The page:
According to the American College of Pediatricians, children who eat together with family are one-and-a-half times more likely to have an excellent relationship with their mother, twice as likely to have an excellent relationship with their father, and twice as likely to have excellent relationships with siblings.
In our fast-paced world, it’s important to take time, sit down with our family, put the phones away, break bread, and just talk about life. Endless activities, long work hours (often for both parents), phones, tablets, and televisions have been attacking the sanctity of family mealtimes for many years. If we haven’t already, mothers should reclaim what was once a dedicated part of the day. Now, more than ever, as rampant immorality threatens the family unit and technology undermines real-life connections, eating together at the table should be a priority. Family meals don’t have to be extravagant or complicated; what’s on the table is a lot less important than who’s at the table.
With a daily dinner routine, we reserve and protect a special time for our family. It is scientifically proven that children from families who enjoy meals together are less susceptible to the dangers of drugs, alcohol, smoking, teen pregnancy, eating disorders, behavioral problems, depression, and suicide. The dinner table is a sacred place to share values, family history, and stories from our daily lives. Meal after meal, children refine manners, develop vocabulary, and learn the art of human companionship, leading to improved self-esteem, social skills, and life satisfaction.
Balanced, nutritious family meals that include healthy fruits, vegetables, vitamins, and minerals help children live healthier lives. When we sit down and eat together as a family, the pace of our day can slow down, even if ever so slightly. As we tune into one another, there is more time to recognize fullness, reducing the likelihood of overeating. In today’s fast-paced world, family mealtime gives us a chance to slow down, reconnect, and learn more about what’s happening in each other’s lives.
Families who eat together, grow together. American activist, Laurie David, wrote, “Family dinner is how we civilize our children. It is how we get them into good habits like drinking water with supper, saying please and thank you, learning how to listen and take turns. It’s how we pass on our family histories.”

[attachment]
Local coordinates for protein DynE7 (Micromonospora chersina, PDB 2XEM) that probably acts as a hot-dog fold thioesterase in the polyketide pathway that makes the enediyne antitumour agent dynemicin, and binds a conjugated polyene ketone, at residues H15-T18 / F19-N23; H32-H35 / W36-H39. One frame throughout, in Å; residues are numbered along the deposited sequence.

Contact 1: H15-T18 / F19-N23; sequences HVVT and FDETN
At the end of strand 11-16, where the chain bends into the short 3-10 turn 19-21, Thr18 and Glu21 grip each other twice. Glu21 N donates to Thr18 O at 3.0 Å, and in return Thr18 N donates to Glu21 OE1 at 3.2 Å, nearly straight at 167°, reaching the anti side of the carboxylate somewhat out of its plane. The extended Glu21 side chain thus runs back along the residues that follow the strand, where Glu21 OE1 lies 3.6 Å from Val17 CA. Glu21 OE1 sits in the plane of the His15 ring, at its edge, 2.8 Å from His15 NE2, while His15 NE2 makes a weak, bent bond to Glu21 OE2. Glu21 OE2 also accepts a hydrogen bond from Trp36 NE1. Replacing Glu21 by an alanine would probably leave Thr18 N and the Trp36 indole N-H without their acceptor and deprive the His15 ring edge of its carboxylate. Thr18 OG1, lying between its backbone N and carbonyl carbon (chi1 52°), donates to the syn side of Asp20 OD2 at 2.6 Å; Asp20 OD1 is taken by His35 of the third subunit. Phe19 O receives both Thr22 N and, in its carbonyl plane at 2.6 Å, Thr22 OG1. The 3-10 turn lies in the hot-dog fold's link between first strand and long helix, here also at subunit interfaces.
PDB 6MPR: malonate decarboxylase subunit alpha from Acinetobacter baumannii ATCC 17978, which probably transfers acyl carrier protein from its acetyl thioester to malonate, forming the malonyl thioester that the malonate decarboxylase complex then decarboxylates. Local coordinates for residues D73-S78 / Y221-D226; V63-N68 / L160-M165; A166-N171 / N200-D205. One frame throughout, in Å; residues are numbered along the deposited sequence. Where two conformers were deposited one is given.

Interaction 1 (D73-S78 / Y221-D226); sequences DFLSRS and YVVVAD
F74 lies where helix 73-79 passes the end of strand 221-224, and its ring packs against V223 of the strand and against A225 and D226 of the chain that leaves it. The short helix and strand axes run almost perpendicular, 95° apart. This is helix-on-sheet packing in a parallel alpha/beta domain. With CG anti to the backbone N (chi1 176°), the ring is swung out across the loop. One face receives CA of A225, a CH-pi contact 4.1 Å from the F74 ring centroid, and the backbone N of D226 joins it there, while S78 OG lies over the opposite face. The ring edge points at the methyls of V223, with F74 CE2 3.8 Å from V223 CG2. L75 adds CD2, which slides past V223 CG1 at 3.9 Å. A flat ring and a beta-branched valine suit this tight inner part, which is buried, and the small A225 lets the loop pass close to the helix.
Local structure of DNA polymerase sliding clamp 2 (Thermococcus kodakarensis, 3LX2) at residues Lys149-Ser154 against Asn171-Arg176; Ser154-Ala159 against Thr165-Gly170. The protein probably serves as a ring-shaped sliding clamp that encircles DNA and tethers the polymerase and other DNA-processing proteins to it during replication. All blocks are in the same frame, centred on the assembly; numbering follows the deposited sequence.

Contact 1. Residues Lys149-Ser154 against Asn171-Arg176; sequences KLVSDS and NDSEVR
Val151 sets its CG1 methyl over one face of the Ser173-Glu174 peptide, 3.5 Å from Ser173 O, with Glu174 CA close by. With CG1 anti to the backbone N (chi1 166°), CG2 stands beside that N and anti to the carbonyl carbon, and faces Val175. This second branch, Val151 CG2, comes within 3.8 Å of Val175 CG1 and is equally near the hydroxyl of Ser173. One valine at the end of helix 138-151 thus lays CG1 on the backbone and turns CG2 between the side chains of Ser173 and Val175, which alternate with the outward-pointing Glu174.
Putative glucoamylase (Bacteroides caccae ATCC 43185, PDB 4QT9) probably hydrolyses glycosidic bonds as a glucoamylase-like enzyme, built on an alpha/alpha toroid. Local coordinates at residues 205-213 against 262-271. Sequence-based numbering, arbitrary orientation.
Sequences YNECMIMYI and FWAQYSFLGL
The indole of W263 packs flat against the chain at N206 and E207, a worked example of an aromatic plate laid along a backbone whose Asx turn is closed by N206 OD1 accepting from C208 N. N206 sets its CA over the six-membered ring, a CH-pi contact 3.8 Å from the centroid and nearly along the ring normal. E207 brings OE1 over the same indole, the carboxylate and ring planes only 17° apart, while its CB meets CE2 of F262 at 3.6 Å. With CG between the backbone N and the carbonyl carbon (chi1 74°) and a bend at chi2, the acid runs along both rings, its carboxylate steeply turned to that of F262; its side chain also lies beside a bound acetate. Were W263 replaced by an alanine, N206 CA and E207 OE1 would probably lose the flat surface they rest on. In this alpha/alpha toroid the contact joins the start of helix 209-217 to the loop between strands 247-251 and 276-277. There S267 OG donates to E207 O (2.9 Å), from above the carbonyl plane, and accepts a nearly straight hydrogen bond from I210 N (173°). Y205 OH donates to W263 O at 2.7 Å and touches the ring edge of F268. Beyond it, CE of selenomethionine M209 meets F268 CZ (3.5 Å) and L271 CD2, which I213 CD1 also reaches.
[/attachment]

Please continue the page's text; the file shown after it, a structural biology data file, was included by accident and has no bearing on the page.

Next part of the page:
“Whether therefore ye eat, or drink, or whatsoever ye do, do all to the glory of God.”
—1 Corinthians 10:31 KJV
Transform your dinner table into a place of happy memories instead of a battlefield as you explore delightful ways to reverse picky eating and establish an atmosphere of mutual respect.
The Joy of Cooking, selected by The New York Public Library as one of the 150 most important and influential books of the twentieth century—has taught tens of millions of people to cook, helped feed and delight millions beyond that, answered countless food and kitchen questions, and averted many a cooking crisis.
Master the use of four elements—Salt, to enhance flavor; Fat, to deliver flavor and generate texture; Acid, to balance flavor; and Heat, to determine the texture of food—and anything you cook will be delicious. Learn to confidently make better decisions in the kitchen and cook delicious meals with any ingredients, anywhere, at any time.
Today’s parents have lots to deal with and technology is making their job harder than ever. Research proves that everything we worry about as parents—from drugs to alcohol, promiscuity, to obesity, academic achievement and just good old nutrition—can all be improved by the simple act of eating and talking together around the table.
Here is the perfect little book for anyone—teenage or otherwise—who has ever wanted to master the art of good table manners.
Joanna Gaines believes there’s no better way to celebrate family and friendship than through the art of togetherness, celebrating tradition, and sharing a great meal. Magnolia Table includes 125 classic recipes—from breakfast, lunch, and dinner to small plates, snacks, and desserts—presenting a modern selection of American classics and personal family favorites.
PLEASE NOTE: As an Amazon Associate, Mothers Truly Matter earns from qualifying purchases. The information in this post should not be construed as providing specific psychiatric, psychological, or medical advice, but rather to offer readers information to better understand the lives and health of themselves and their children. It is not intended to provide an alternative to professional treatment or to replace the services of a physician, psychiatrist, or psychotherapist.